Displaying Stickpins, My Beginnings
I love vintage and antique jewelry, both fine and costume jewelry. I enjoy wearing it, collecting it and displaying it. I own a few larger pieces, but I mostly collect stickpins, which is also spelled stick pin for those wondering. I currently own over two hundred stickpins. Some of the pins I collect are fun, some are worth hundreds of dollars and some are true works of art.
Generally, stickpins are less than four inches long. If they get much longer they are usually referred to as hat pins or hair pins. I have two pins that are four inches long, but the rest shorter and do vary somewhat in length. Stickpins look like everything from beautiful flowers to clothespins to bugs and some are just pieces of art. They can be made of gold, silver, brass, platinum or pot metal and have diamonds, rubies, rhinestones, paste stones, other stones, or no stones. Many stickpins are made by and marked by famous designers, artists and companies, while others are unmarked. Keep some of these things in mind when you chose the stickpins to group together to display. Sometimes I group by designer, flowers, season, stone, etc. It will add to your display.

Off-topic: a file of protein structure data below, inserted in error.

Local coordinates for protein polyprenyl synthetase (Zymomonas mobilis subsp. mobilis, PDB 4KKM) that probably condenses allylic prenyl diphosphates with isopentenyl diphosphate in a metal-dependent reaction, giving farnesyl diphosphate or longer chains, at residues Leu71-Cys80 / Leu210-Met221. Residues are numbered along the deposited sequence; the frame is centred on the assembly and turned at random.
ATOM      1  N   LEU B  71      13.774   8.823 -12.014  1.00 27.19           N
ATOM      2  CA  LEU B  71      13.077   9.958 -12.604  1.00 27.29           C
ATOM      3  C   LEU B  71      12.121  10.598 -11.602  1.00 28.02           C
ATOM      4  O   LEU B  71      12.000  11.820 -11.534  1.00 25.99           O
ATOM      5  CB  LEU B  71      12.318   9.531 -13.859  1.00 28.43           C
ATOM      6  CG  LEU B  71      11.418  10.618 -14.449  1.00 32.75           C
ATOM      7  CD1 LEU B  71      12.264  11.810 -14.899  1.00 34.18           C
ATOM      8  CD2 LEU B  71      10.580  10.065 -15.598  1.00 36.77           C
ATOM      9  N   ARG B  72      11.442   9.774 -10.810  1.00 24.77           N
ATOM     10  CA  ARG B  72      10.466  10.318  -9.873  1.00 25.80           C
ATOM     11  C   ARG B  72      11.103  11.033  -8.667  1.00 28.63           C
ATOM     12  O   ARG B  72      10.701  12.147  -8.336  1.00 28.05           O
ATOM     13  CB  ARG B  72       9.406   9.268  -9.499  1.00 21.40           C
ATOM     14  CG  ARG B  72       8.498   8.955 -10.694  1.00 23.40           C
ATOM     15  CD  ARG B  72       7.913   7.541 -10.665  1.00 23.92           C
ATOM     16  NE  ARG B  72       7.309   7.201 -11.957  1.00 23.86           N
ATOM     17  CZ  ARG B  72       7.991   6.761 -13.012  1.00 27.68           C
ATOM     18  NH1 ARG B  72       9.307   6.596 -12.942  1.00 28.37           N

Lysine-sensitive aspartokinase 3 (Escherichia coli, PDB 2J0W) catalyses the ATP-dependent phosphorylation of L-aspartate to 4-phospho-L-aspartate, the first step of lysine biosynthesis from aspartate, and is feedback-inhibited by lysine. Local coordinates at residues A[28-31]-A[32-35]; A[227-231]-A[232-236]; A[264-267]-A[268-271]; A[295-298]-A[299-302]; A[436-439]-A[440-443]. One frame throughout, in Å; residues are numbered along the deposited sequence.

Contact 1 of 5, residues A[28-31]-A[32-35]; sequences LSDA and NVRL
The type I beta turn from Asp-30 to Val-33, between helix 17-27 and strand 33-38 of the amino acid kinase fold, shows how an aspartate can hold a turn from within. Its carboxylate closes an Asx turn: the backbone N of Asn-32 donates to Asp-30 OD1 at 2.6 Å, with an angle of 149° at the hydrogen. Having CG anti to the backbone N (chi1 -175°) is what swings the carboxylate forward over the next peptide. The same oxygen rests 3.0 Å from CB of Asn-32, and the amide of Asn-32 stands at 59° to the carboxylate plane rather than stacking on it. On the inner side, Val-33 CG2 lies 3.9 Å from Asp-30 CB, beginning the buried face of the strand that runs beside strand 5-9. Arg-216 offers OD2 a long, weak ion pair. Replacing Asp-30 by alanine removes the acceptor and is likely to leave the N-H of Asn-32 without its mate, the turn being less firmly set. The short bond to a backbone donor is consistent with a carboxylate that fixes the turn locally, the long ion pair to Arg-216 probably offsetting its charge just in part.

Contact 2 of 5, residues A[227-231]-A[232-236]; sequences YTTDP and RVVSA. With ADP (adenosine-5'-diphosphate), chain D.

At first, I would wear my pins to show them off, but that got difficult to do as my collection grew. Some of the pins I own are older and quite collectable, but not in the best condition for wearing. I also have pins in my collection that are not the kind of jewelry I would normally wear, but I still want in my collection because they are unique pieces or they are by a favorite designer.
The next thing I tried was putting my stickpins in every day pincushions. You know, those things you buy in sewing stores that look like tomatoes and other fruit, and also animals, etc. This was not very satisfactory. The stickpins were well displayed, but the pincushions didn't look very nice sitting all over the house.
These are samples of those pincushions!